by George G. Jones and Mark A. Luscombe
Year-end tax planning season is suddenly upon us. For most individuals, this means last-chance opportunities to balance income and deductions advantageously between the current and the upcoming year.
It also means skillfully working the new opportunities - and avoiding the new pitfalls - presented by recent legislation and Internal Revenue Service rules. The 2003 year-end tax season is no exception, especially in the latter categories.
The Jobs and Growth Tax Relief Reconciliation Act of 2003, in particular, has lowered the bar on the client profile needed to warrant professionally guided year-end planning.
Most investors, even those with modest portfolios, will need a new roadmap for balancing capital gains and losses. Small business owners require special guidance on planning purchases of capital assets. Teachers and executives, too, as well as people with substantial medical expenses, also need special assistance this year.
With those taxpayer profiles in mind, here are some factors to consider for the 2003 year-end tax planning season.
More complicated capital gains netting
Converting ordinary income into capital gain has a higher payback now than prior to the general rate reduction made by the JGTRRA. The difference between the maximum tax on net capital gains of 15 percent and the highest income tax bracket of 35 percent is 20 percentage points or, more dramatically stated, 133 percent. Prior to the JGTRRA, the difference was 18.6 percentage points.
More important, however, is the increase in the difference for the ordinary client - those in the 25 to 33 percent brackets; a drop from a 20 percent to a 15 percent capital gains rate makes a significant difference to those individuals.
In looking at a taxpayer’s optimum net capital gains or losses for the year, 2003 is especially challenging.
There are many more variables to consider during this “transition” year, in which some capital gains are taxed under the 20 percent rate, some under the new 15 percent rate, and some together with qualified dividends, but for gain purposes only. The new Form 1040 Schedule D provides the roadmap for computing net capital gains and losses this year.
Within that scheme, here are a few points to remember:
● The 28 percent rate imposed on long-term gain from collectibles and net gain from small business stock, as well as the 25 percent rate imposed on unrecaptured Code Sec. 1250 gain, remain unchanged.
● Selling a long-term capital asset after May 5 may result in more tax being paid if the benefit of the 8 percent rate on five-year property is lost on that sale.
● Pre-May 6 net long-term capital losses may offset the amount of capital gains that are taxed at the new lower rate. As a result, taxpayers might consider postponing long-term capital gains sufficiently to be able to offset $3,000 of losses against ordinary income for 2003.
● Qualified dividend income received in tax years beginning after Dec. 31, 2002, qualifies for a maximum capital gains rate of 15 percent. In fact, it is added to net capital gains for purposes of applying the 15 percent rate. Under the 2003 transitional computation, qualified dividend income is treated as though it was taken into account by the individual on or after May 6, 2003.
● Dividend income for fiscal year taxpayers ending in 2003 will not be entitled to the 15 percent rate, but will be taxed as ordinary income.
Increased Code Sec. 179 expensing limits
Effective retroactively to Jan. 1, 2003, the size of available Section 179 expensing has quadrupled to $100,000 annually, with double the ceiling on the amount of qualifying assets that may be purchased before the phase-out of the deduction begins. Some points to consider here are:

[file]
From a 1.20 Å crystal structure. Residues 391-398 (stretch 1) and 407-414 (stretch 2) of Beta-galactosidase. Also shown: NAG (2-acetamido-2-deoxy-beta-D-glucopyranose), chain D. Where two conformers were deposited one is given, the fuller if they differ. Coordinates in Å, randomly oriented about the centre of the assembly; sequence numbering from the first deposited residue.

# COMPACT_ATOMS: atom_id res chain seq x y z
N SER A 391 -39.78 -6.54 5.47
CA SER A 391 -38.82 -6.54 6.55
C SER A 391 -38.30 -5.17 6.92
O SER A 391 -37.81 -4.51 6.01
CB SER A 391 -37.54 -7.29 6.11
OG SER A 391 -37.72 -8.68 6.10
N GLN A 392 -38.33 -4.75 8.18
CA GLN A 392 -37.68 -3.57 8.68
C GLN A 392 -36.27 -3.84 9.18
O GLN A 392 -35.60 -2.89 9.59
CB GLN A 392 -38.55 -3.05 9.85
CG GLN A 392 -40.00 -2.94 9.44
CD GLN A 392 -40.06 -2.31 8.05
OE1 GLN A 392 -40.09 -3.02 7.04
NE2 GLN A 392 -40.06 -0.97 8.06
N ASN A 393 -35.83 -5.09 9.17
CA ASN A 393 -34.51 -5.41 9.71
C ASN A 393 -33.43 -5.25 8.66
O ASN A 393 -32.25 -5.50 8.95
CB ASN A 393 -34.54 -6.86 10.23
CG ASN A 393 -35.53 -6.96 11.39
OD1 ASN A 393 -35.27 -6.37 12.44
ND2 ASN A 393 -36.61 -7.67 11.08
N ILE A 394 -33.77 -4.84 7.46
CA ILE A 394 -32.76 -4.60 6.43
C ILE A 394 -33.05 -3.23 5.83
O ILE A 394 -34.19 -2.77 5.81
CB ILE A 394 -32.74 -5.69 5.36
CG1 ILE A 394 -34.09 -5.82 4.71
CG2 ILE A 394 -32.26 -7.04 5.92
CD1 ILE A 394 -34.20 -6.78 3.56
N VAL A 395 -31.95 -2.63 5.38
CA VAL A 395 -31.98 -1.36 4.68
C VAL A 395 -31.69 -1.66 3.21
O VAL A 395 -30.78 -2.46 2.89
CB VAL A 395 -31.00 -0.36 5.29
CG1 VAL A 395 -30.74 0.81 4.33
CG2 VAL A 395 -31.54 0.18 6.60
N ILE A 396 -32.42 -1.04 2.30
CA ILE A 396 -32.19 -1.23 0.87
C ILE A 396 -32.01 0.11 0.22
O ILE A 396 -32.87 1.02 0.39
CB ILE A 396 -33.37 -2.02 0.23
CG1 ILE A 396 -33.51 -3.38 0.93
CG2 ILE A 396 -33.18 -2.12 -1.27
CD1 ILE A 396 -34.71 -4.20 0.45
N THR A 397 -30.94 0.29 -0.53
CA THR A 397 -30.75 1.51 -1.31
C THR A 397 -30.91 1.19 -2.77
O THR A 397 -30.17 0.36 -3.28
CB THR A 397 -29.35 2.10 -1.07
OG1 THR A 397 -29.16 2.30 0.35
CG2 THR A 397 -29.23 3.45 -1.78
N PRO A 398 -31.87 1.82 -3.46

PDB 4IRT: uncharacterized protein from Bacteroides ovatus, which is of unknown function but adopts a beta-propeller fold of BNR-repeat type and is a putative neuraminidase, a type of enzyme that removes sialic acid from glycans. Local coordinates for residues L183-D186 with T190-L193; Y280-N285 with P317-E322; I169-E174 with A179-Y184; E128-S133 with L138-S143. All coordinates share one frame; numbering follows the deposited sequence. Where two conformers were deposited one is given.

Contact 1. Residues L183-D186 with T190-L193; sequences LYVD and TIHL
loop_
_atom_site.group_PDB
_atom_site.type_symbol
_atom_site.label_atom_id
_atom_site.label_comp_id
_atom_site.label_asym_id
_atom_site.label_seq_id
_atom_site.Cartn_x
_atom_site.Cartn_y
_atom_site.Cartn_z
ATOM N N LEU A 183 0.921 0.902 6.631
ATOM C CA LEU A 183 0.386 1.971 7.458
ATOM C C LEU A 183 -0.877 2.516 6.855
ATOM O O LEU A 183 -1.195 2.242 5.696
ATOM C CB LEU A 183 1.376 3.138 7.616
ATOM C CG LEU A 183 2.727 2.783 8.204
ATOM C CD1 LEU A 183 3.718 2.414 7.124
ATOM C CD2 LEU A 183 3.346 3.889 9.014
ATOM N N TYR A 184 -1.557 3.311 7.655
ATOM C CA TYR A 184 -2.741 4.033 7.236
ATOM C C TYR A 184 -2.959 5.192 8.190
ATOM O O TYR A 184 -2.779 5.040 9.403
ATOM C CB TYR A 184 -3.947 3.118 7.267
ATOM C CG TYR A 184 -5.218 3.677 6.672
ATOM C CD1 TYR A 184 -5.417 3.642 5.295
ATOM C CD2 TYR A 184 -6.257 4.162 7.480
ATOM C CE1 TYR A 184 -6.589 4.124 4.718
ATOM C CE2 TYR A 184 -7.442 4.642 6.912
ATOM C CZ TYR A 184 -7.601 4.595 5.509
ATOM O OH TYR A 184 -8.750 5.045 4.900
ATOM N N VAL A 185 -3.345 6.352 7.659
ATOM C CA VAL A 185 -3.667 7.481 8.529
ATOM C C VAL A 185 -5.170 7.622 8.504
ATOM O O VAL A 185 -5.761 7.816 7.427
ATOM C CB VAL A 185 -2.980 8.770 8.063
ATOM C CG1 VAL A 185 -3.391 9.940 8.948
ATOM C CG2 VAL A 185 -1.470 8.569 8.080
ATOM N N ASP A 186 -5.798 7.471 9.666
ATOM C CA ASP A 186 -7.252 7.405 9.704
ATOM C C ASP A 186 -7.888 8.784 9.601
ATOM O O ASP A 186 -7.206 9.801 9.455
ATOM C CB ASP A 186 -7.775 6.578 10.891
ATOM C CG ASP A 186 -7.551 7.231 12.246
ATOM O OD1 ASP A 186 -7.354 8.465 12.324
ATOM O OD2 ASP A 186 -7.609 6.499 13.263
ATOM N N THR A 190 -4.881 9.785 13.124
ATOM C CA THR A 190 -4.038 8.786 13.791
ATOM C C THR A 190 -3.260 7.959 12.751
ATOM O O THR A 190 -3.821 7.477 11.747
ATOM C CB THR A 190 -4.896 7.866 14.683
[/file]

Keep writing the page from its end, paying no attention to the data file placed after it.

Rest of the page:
● The higher expensing limit applies only for 2003 through 2005. It is then scheduled to return to its pre-JGTRRA level of $25,000.
● The new $100,000 ceiling may be much more than a small business can project spending over the course of several years. Those taxpayers may safely defer purchases into 2004 or 2005.
● Assets purchased at year’s end receive the same expensing deduction as those purchased at other times during the year. There is no pro-ration or half-year conventions applied, making a strong case for accelerating some early 2004 purchases into December 2003.
● Generally, selecting assets with longer depreciable lives for expensing and choosing to depreciate other capital purchases is good planning. This decision does not need to be made until the return is filed, allowing for some post-year-end second-guessing.
● The operation of the maximum Section 179 asset purchases during a year is non-elective. If more than $400,000 in qualified property is purchased in 2003 ($410,000 in 2004, as adjusted for inflation), a dollar-for-dollar phase-out takes place and must be applied. Spreading out purchases between 2003 and 2004 may be in order if that limit is in danger of being surpassed.
● Raising the expensing limit to $100,000 ($102,000 in 2004, as adjusted for inflation) eliminates the need for many taxpayers to argue that an expense should qualify as an immediate Section 162 business expense deduction rather than be capitalized, since, if it must be capitalized, it may be expensed in its first year anyway.
For taxpayers in danger of breaking the $400,000 annual ceiling, however, guessing incorrectly on how the IRS will treat the expense on an audit may prove costly.
The Job Creation and Worker Assistance Act of 2002 created a 30 percent additional first-year depreciation allowance for qualifying MACRS property. The property generally must be acquired after Sept. 10, 2001, and before Sept. 11, 2004, and placed in service before Jan. 1, 2005. JGTRRA increases the additional first-year depreciation allowance percentage from 30 percent to 50 percent.